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Key Facts

  • Aphids, letherjackets and slugs are the main pests of spring barley.
  • Late sown crops are more prone to yield loss due to BYDV.
  • A fine, firm, seedbed will reduce the risk of damage from both slugs and leatherjackets.

Aphid (BYDV) Management

Aphids are the most serious pests of cereal crops in Ireland. Damage occurs in two ways:

  1. By transmitting virus disease (BYDV) to and within crops,
  2. By direct feeding on tillers.

The Grain-Aphid, Sitobion avenae, is the most common aphid vector of BYDV in Ireland. BYDV can reduce the yield of April drilled barley by 2 t/ha, while feeding aphids can reduce yield by 0.8 t/ha. In general, March drilled barley is at lower risk of significant BYDV damage than April drilled barley due to aphid activity patterns (see graph).

Recent research in Ireland has confirmed the development of resistance to pyrethroid insecticides (e.g. cypermethrin) in the Grain-Aphid. Growers need to be aware of this development and consult with their advisors on a suitable integrated pest management strategy.

Aphid Control

  • Apply an aphicide at the 3-5 leaf stage (GS13-15) in crops at risk of BYDV.
  • All aphicides (incl. pyrethroids) should be applied according to their labels, ensuring good spray coverage.
  • Monitor aphid activity after application and where control is poor; consult your advisor and consider applying a non-pyrethroid (e.g. primicarb, chloropyrifos) as a follow-up treatment.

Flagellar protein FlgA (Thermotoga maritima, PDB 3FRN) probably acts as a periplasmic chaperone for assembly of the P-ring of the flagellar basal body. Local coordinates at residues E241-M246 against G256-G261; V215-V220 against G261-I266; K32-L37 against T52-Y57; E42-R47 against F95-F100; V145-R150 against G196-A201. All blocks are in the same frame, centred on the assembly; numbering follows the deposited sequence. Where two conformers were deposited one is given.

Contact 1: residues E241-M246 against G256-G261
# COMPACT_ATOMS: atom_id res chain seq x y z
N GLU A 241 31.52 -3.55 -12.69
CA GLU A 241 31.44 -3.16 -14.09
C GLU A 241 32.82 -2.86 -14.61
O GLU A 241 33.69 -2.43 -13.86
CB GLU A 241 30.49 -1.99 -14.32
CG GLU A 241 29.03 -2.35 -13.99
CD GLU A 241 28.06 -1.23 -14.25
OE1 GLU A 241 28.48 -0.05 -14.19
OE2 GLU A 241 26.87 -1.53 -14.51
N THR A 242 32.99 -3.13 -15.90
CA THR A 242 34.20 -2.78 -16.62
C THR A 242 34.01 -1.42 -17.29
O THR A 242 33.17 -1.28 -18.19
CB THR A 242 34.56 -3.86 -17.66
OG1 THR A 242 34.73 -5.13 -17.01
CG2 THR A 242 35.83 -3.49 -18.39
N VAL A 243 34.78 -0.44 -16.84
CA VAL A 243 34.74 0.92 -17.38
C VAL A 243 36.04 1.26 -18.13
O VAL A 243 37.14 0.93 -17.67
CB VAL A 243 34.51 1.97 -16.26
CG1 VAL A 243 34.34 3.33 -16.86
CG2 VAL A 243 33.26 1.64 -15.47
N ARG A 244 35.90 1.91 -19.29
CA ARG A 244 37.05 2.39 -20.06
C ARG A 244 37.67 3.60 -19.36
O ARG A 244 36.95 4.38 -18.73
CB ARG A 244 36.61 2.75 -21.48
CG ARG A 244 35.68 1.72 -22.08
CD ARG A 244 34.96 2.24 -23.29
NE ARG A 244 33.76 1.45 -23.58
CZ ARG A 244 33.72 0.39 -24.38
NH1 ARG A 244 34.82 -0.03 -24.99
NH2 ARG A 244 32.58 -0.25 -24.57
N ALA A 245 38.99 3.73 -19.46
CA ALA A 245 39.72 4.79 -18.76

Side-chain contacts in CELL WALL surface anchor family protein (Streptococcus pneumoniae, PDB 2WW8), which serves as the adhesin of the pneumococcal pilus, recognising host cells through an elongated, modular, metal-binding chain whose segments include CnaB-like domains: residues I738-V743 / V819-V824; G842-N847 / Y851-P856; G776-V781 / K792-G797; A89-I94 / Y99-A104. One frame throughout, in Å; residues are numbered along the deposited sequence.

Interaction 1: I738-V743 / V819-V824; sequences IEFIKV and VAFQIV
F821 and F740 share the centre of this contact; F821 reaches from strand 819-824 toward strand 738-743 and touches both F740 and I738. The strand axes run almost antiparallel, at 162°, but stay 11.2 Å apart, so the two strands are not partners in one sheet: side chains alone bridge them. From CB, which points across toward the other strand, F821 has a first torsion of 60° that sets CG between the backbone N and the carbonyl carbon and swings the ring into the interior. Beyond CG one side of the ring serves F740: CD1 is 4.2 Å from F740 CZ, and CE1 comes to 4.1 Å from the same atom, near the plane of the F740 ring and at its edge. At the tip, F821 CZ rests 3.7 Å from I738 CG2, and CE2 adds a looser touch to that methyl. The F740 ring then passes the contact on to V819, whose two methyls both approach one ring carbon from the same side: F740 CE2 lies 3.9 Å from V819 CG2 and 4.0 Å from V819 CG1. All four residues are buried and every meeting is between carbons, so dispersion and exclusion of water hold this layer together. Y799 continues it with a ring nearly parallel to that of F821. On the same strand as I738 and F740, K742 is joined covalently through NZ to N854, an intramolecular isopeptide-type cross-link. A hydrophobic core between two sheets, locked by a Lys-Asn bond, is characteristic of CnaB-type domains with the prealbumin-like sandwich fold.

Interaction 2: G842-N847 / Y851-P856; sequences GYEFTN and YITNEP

• Do not use pyrethroids to control feeding aphids in cereal ears, use pirimicarb instead.
  • Once crops are at milk dough stage (GS75), the yield effect from feeding aphids is negligible.


Leatherjackets are the grub of the Crane Fly (Daddy Long-Legs) and are sporadically a pest of spring barley. Where numbers are high (possibly as a result of high autumn rainfall), damage can be significant, especially in slowly emerging crops. Leatherjackets reduce yield by reducing plant and tiller numbers.

Leatherjacket Control

  • Monitor cereals (in high risk fields) for leatherjacket damage at early crop emergence. Ensure the seedbed is consolidated with additional rolling will help restrict/kill leatherjacket grubs. Ensure the crop has adequate fertiliser.
  • Control is necessary if more than 10 leatherjackets are found in ten 30 cm drill length at 13 cm spacing. Chlorpyrifos (Dursban/Clinch/Trigger) cannot be used from March 31st 2016. The industry is currently looking for alternatives to replace chlorpyrifos.


Slugs can also be a problem in slowly emerging crops and reduce yield by reducing tiller numbers. Monitoring numbers by laying traps is the key to their management. Loose seedbeds, previous cropping and field history are important considerations.

Slug Control

  • Bait newly sown crops with some muesli or layer mash (not slug pellets due to the risk to wildlife and pets) under a slate. Leave traps overnight and examine early the following morning. If you find > 4 the next morning, consider treatment options.
  • Concentrate on fields/areas known to suffer damage.
  • If thresholds are breached and the crop is being damaged more than it is growing, consider slug pellet application.
  • The common slug control products are based on Metaldehyde and Ferric Phosphate.
  • The formulation process of the pellet is important where an extended period of control is required.

Key husbandry factors:

  • Early (March) sown crops are less susceptible to yield loss due to BYDV.
  • Fine, firm and well consolidated seed beds will reduce the risk of both slug and Leatherjacket damage.

The Teagasc Spring Barley Guide